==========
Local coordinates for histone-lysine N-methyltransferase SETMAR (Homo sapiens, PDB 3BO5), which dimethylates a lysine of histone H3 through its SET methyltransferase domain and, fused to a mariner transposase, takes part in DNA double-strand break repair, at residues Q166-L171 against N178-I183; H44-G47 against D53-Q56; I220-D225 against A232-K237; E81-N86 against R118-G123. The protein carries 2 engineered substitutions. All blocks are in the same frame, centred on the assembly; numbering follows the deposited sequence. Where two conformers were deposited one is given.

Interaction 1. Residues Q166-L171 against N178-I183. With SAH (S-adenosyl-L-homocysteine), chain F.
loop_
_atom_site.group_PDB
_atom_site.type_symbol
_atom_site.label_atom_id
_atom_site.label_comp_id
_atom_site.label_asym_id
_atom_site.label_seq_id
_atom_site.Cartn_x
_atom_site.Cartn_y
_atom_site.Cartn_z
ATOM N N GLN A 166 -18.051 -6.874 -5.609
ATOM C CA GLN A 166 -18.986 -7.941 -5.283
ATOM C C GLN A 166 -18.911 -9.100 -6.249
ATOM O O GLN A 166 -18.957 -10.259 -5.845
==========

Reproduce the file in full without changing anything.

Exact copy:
Local coordinates for histone-lysine N-methyltransferase SETMAR (Homo sapiens, PDB 3BO5), which dimethylates a lysine of histone H3 through its SET methyltransferase domain and, fused to a mariner transposase, takes part in DNA double-strand break repair, at residues Q166-L171 against N178-I183; H44-G47 against D53-Q56; I220-D225 against A232-K237; E81-N86 against R118-G123. The protein carries 2 engineered substitutions. All blocks are in the same frame, centred on the assembly; numbering follows the deposited sequence. Where two conformers were deposited one is given.

Interaction 1. Residues Q166-L171 against N178-I183. With SAH (S-adenosyl-L-homocysteine), chain F.
loop_
_atom_site.group_PDB
_atom_site.type_symbol
_atom_site.label_atom_id
_atom_site.label_comp_id
_atom_site.label_asym_id
_atom_site.label_seq_id
_atom_site.Cartn_x
_atom_site.Cartn_y
_atom_site.Cartn_z
ATOM N N GLN A 166 -18.051 -6.874 -5.609
ATOM C CA GLN A 166 -18.986 -7.941 -5.283
ATOM C C GLN A 166 -18.911 -9.100 -6.249
ATOM O O GLN A 166 -18.957 -10.259 -5.845